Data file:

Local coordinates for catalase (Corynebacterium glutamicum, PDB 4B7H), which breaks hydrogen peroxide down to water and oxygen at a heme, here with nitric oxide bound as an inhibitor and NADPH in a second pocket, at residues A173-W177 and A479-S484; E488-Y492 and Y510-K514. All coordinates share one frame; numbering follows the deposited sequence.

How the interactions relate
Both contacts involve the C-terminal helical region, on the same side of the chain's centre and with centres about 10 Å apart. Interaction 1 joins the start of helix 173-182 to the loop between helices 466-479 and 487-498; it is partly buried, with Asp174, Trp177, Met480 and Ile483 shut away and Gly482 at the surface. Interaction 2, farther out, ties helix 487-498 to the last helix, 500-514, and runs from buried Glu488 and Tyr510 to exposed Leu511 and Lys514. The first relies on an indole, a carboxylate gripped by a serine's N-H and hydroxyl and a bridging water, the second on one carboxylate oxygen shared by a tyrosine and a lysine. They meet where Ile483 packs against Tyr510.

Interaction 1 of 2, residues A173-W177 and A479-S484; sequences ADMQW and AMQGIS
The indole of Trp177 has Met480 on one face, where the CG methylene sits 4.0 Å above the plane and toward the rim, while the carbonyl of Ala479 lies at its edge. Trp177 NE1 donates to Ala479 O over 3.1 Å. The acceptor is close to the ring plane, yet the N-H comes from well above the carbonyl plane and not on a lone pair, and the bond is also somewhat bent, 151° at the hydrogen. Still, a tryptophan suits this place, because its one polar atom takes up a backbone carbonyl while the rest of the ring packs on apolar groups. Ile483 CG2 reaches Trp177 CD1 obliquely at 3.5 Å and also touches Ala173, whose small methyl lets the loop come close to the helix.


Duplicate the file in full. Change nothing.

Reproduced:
Local coordinates for catalase (Corynebacterium glutamicum, PDB 4B7H), which breaks hydrogen peroxide down to water and oxygen at a heme, here with nitric oxide bound as an inhibitor and NADPH in a second pocket, at residues A173-W177 and A479-S484; E488-Y492 and Y510-K514. All coordinates share one frame; numbering follows the deposited sequence.

How the interactions relate
Both contacts involve the C-terminal helical region, on the same side of the chain's centre and with centres about 10 Å apart. Interaction 1 joins the start of helix 173-182 to the loop between helices 466-479 and 487-498; it is partly buried, with Asp174, Trp177, Met480 and Ile483 shut away and Gly482 at the surface. Interaction 2, farther out, ties helix 487-498 to the last helix, 500-514, and runs from buried Glu488 and Tyr510 to exposed Leu511 and Lys514. The first relies on an indole, a carboxylate gripped by a serine's N-H and hydroxyl and a bridging water, the second on one carboxylate oxygen shared by a tyrosine and a lysine. They meet where Ile483 packs against Tyr510.

Interaction 1 of 2, residues A173-W177 and A479-S484; sequences ADMQW and AMQGIS
The indole of Trp177 has Met480 on one face, where the CG methylene sits 4.0 Å above the plane and toward the rim, while the carbonyl of Ala479 lies at its edge. Trp177 NE1 donates to Ala479 O over 3.1 Å. The acceptor is close to the ring plane, yet the N-H comes from well above the carbonyl plane and not on a lone pair, and the bond is also somewhat bent, 151° at the hydrogen. Still, a tryptophan suits this place, because its one polar atom takes up a backbone carbonyl while the rest of the ring packs on apolar groups. Ile483 CG2 reaches Trp177 CD1 obliquely at 3.5 Å and also touches Ala173, whose small methyl lets the loop come close to the helix.